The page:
In 2013, reasonable people can always suggest that Vinaya rules don't apply anymore. Why not let Bhikkhus drive cars? Why not sleep on a big, comfy bed, or wear jewelry to look nice? As Bhante suggested earlier, these precepts cultivate moral discipline and, in practice, mitigate defilements. In my view, these practices can be inspirational to the laity. There are certain practices that the monks keep that make them mindful monks. One can always rightfully suggest that a practice or ritual does not make sense in modern times, but for me, that argument doesn't take away from the value of the practice or ritual. Is it useful that we all are mindful of what we consume, and how we view our relationship to food, our cravings, wants and desires for consumption of all things? As Gil Fronsdal puts it:

Rituals, as important elements of human life, have been a significant aspect of Buddhist practice since the time of the Buddha. Rituals are a form of language that expresses many dimensions of our human condition, including our relationships to others and to our spiritual life. As actions done with others to share our common values, rituals help create community and mutual support. As a way of being mindful, they can bring a heightened awareness to aspects of our experience needing attention. Rituals often involve symbolism and speak to our subconscious. And when they are repeated frequently, they shape our dispositions. When done whole-heartedly, they help us discover and express some of our deepest feelings and aspirations. http://www.insightmeditationcenter.org

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Indrajala
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Re: Eating after midday.

Post by Indrajala » Sat Aug 10, 2013 12:39 pm

Bhikkhu Pesala wrote:It's not just about not harrassing the lay supporters and making oneself difficult to support, it is also good for one's own practice, and good for health too.

Read the Bhaddali Sutta, where the Buddha recommended just one meal a day.
It was probably common amongst śramaṇas in Magadha at the time too, but it isn't absolutely necessary, or even desirable in colder climates where regular consumption of food is probably better for maintaining warmth and health.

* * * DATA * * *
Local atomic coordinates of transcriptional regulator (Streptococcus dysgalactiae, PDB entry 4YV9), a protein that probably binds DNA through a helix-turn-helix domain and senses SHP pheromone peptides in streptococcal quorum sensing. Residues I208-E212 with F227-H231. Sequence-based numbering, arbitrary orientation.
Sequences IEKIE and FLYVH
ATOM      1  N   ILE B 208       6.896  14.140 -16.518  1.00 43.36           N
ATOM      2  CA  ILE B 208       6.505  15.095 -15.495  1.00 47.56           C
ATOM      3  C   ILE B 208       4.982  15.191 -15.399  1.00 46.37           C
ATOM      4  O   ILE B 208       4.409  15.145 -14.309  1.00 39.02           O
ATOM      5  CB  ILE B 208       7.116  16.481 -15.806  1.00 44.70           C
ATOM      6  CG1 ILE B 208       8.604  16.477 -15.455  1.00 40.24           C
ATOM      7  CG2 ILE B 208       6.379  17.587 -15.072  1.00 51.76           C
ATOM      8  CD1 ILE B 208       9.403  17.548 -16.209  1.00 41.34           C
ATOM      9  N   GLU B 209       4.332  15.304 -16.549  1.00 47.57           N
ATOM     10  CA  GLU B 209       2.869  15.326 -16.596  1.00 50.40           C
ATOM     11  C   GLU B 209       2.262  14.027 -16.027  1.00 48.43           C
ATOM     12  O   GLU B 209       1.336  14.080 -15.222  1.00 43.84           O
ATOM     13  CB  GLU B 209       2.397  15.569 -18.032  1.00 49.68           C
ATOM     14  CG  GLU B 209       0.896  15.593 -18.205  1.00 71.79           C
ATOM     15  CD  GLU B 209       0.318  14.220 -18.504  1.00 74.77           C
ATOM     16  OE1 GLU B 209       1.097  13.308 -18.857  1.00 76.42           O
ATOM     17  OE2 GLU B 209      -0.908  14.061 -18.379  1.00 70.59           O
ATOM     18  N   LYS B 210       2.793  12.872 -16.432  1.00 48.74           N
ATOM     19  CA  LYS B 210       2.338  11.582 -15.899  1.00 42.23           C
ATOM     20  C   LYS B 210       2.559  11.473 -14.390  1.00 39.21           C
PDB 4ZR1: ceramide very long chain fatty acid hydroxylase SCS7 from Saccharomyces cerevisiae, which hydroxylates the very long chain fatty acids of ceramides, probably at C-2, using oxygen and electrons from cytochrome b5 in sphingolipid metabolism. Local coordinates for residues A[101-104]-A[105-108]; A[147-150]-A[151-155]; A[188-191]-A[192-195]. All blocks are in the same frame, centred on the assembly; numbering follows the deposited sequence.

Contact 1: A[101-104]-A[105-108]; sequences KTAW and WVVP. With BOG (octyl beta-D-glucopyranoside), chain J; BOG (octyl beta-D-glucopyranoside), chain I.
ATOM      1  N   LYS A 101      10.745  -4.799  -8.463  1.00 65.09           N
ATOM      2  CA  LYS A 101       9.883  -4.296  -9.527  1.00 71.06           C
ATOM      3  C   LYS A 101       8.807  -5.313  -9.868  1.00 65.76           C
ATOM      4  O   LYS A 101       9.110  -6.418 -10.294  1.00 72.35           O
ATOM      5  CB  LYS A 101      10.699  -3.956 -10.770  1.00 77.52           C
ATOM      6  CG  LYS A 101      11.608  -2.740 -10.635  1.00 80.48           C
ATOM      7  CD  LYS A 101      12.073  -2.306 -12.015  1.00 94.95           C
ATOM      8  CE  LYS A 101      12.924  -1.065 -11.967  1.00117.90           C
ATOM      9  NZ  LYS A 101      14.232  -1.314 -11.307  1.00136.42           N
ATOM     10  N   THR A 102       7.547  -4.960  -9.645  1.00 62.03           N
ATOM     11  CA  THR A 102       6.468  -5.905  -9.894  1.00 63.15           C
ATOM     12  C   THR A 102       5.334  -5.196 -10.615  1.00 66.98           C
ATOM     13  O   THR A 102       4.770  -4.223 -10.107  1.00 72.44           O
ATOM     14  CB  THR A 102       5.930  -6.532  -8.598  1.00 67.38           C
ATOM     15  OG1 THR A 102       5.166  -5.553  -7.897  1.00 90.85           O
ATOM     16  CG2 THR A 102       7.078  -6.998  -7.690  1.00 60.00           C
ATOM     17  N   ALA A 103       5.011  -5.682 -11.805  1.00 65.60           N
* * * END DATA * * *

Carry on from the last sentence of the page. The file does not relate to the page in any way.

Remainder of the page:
I personally don't see why a rule needs to exist concerning one's eating schedule. If someone wants to eat dinner, eat dinner. There's no need to feel guilty about this or even call it immoral. Nobody is harmed in the process. One might argue the Buddha established a rule against it, but then the Vinaya literature is probably a later development and largely ahistorical, even fictional. Schopen believes that the Vinaya literature and vihāra monastic system are in fact post-Aśoka (304-232 BCE):
  • If the compilers of the various Vinayas considered it ‘highly important’ to regulate the lives of their monks so as to give no cause for complaint to the laity, and if considerations of this sort could only have assumed high importance after buddhist groups had permanently settled down, then, since the latter almost certainly did not occur until well after Aśoka, it would be obvious that all the Vinayas that we have are late, precisely as both Wassilieff and Lévi have suggested a hundred years ago.

    ...

    Even in the later inscriptions from Bharhut and Sanchi there are no references to vihāras, and they begin to appear—though still rarely—only in Kharosṭḥī records of a little before and a little after the Common Era, about the same time that the first indications of permanent monastic residential quarters begin to appear in the archaeological record for the Northwest, and this is not likely to be mere coincidence.
*Quoted in See Johannes Bronkhorst, Buddhism in the Shadow of Brahmanism Handbook of Oriental Studies (Leiden: Brill, 2011), 18-19.

With that in mind, I don't see such prescriptions as all that necessary or even convincing.

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Indrajala
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Re: Eating after midday.

Post by Indrajala » Sat Aug 10, 2013 12:51 pm

ccc
BuddhaSoup wrote:The monks can't ask for anything.
Nevertheless they inevitably do or at least gesture strongly that they want something.
If no one provides alms, they go hungry.


According to the book this is what is supposed to happen, but prescriptive is not descriptive.

In 2013, reasonable people can always suggest that Vinaya rules don't apply anymore.
A lot of it doesn't apply any longer. In fact a lot of it never applied. Much of the Vinaya literature we have today reflects landed monastic concerns where benefactors demanded certain idealized monks to be their fields of merit. This does not really work and never has. If you know how the real world of monasticism works, you'll know the Vinaya is largely ineffective and only enforced when the powers that be feel compelled to punish someone. You might say the fault lay with the people, not the system, but pushing an unrealistic system on people is simply unreasonable.

Why not let Bhikkhus drive cars?


Why not? Plenty of bhikṣus in other traditions drive cars. In fact, the rule says a monk isn't supposed to get into a vehicle unless ill. So, flying or riding in a bus is unacceptable and a transgression, technically speaking.

As Bhante suggested earlier, these precepts cultivate moral discipline and, in practice, mitigate defilements.


With wrong view, however, they propagate the eight worldly dharmas. People become afraid of worldly scorn and shame for breaking precepts. They think of what they gain or lose by following the precepts. They might seek and enjoy praise for being well-cultivated in their precepts. They might fear punitive measures taken against them for defying ecclesiastical law and the powers that be.